Precedential No. 18: U.S. Seller, Not Foreign Manufacturer, Owns Trademark, TTAB Rules
This cancellation proceeding boiled down to a dispute between the U.S. seller (petitioner) and the foreign manufacturer (respondent) over ownership of the mark UVF861 for light bulbs and lighting fixtures. Petitioner contended that the goods were manufactured to its order and specifications, and therefore it owned the mark. Respondent maintained that as manufacturer it owned the mark, because petitioner was a mere distributor. The Board, after an extensive review of the record evidence, ruled in favor of petitioner. UVeritech, Inc. v. Amax Lighting, Inc., 115 USPQ2d 1242 (TTAB 2015) [precedential].
Although the proceeding was couched in terms of priority and likelihood of confusion under Section 2(a), the crux of the dispute was the issue of ownership. The parties fully tried that issue and argued it in their briefs.
There exists a legal presumption that, as between a manufacturer and an exclusive distributor of a product, the manufacturer is the owner of the mark, absent an agreement between them. However, the presumption is rebuttable.
Here there was no agreement regarding ownership of the mark. The Board therefore looked to the following factual framework in considering the ownership issue:
(1) which party created and first affixed the mark to the product;
(2) which party's name appeared with the trademark on packaging and promotional materials;
(3) which party maintained the quality and uniformity of the product, including technological changes;
(4) which party does the consuming public believe stands behind the product, e.g., to whom customers direct complaints and turn to for correction of defective products;
(5) which party paid for advertising; and
(6) what a party represents to others about the source or origin of the product.
The Board found petitioner to be owner of the mark UVF861 because factors 1 through 4 and six favored petitioner (factor no. 5 was neutral, there being no evidence regarding payment for advertising). Thus the factual evidence rebutted the presumption of ownership by the manufacturer.
The evidence showed that petitioner designed the bulbs for use in its ultraviolet counterfeit currency detector, and it conceived the mark UVF61. Petitioner hired respondent to make the bulbs under the mark to petitioner's specifications. Petitioner had already been using the mark UVF461, and looked to a bulb with twice as much wattage: thus the "8" in the subject mark instead of the "4" in the prior mark. Respondent had never sold a bulb under the mark UVF861 prior to its dealings with petitioner.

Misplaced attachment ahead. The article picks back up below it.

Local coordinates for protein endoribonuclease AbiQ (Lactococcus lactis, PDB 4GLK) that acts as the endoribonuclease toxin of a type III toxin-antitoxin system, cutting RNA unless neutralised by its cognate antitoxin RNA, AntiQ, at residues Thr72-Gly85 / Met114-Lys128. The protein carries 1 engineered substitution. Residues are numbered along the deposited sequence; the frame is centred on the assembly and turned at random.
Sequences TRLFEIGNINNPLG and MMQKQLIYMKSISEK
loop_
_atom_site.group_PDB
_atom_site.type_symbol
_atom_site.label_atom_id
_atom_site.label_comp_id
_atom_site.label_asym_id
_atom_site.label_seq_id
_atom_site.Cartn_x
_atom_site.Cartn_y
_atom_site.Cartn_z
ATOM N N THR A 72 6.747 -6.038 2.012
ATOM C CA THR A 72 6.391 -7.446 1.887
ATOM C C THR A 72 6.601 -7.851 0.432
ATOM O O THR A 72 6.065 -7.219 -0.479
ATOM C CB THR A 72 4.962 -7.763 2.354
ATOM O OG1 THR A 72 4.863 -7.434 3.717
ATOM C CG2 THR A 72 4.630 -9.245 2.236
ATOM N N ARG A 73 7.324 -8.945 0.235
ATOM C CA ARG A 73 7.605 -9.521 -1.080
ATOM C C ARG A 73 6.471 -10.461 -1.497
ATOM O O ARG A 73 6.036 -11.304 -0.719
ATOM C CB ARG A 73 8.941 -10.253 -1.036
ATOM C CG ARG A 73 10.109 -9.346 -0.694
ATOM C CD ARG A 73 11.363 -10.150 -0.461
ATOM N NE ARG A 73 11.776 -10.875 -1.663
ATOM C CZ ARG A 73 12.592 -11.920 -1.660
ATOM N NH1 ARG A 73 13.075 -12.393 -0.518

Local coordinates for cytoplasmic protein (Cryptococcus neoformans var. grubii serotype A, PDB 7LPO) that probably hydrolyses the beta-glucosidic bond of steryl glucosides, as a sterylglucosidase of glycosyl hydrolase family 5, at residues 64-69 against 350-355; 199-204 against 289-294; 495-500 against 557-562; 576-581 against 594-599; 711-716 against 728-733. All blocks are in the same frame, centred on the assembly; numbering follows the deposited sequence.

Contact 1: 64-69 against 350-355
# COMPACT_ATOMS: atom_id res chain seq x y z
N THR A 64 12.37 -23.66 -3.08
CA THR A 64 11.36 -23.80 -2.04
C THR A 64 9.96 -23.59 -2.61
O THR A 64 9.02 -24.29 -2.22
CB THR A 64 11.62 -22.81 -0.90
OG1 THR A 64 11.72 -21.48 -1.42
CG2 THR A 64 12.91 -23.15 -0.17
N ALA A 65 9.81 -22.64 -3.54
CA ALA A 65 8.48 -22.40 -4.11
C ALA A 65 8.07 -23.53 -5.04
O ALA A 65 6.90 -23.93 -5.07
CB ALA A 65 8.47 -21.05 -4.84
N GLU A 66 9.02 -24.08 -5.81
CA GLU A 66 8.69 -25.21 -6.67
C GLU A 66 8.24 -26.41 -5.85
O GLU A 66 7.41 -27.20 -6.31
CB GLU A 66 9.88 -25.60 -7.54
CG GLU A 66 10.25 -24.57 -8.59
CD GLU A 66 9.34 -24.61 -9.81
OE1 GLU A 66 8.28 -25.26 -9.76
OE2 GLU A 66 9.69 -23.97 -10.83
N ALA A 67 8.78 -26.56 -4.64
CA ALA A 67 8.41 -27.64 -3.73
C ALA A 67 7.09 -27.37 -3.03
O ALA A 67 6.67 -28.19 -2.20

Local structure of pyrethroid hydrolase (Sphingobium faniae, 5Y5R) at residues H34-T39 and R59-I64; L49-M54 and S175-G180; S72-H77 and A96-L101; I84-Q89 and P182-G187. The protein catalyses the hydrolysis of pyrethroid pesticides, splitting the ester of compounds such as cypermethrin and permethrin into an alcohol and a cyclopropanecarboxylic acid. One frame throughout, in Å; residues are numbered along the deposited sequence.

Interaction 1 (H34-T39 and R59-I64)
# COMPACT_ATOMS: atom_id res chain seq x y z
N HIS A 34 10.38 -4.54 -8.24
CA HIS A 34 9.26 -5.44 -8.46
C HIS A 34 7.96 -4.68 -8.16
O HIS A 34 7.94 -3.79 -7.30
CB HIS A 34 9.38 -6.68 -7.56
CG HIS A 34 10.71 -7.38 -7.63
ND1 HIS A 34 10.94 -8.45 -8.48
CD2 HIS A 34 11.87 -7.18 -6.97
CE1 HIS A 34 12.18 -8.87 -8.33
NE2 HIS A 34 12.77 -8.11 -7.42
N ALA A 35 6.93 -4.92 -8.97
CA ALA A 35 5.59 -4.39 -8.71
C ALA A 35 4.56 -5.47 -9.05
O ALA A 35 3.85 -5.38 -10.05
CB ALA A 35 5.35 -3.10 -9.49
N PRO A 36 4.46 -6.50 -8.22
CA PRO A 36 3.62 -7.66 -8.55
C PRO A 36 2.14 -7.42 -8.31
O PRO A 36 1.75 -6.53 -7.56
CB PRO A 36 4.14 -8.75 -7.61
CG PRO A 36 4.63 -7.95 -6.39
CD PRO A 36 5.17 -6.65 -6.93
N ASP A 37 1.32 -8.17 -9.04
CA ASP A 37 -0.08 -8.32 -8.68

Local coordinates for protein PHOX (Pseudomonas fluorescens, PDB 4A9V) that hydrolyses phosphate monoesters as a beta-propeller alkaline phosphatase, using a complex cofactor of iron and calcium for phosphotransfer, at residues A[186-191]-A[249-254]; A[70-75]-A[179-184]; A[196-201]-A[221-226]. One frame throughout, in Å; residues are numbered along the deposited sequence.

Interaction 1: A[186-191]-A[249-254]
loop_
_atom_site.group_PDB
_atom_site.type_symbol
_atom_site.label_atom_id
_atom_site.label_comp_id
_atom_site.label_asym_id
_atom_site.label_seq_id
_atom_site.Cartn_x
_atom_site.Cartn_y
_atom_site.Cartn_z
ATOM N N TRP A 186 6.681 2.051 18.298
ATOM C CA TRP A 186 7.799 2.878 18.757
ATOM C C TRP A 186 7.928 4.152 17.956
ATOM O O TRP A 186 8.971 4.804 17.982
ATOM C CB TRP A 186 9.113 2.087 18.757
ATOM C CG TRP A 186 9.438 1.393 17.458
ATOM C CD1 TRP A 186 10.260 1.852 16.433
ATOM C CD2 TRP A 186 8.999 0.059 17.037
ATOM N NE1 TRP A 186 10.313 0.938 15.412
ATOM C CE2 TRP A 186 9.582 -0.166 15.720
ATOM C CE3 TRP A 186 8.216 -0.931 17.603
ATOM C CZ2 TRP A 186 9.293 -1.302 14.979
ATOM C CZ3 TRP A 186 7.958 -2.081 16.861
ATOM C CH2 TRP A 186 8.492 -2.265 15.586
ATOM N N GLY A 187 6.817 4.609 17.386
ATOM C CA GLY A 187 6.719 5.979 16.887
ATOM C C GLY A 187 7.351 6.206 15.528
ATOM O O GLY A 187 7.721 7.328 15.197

The most telling events, the Board found, occurred when petitioner became dissatisfied with respondent's products and turned to another manufacturer for a one-year period. The bulbs were still branded with the UVF861 mark, but respondent never objected or asserted its supposed rights in the mark.
Moreover, when quality problems arose, customers approached petitioner, not respondent, in seeking a solution. In other words, consumers believed petitioner to be the party standing behind the UVF861 bulbs. In fact, the product literature distributed with petitioner's equipment indicated that petitioner was the manufacturer, and included an order form for replacement bulbs.
Petitioner proved that it adopted the mark UVF861 as early as 2003 when it arranged for manufacture of the bulbs by respondent. There was no evidence that petitioner agreed to respondent's ownership of the mark, or that petitioner ever assigned the mark to respondent. Nor was there evidence that petitioner authorized respondent's filing of the application that issued as the challenged registration. Prior to its business relationship with petitioner, respondent never made similar products nor used the mark UVF861 for any products.
The sale of goods under a trademark does not require that the goods on which the mark is used be manufactured by the seller for the seller to be the owner of the mark. It is enough that the goods are manufactured for it, that it controls their production, or that the goods pass through its hands in the course of trade and that it gives to the goods the benefit of its reputation or of its name and business style.
The Board concluded that petitioner's claim of ownership was both consistent with applicable precedent and amply supported by the record evidence.
And so the Board granted the petition for cancellation.
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TTABlog comment: If ever a case existed for rebutting the presumption of ownership, this was it.
Text Copyright John L. Welch 2015.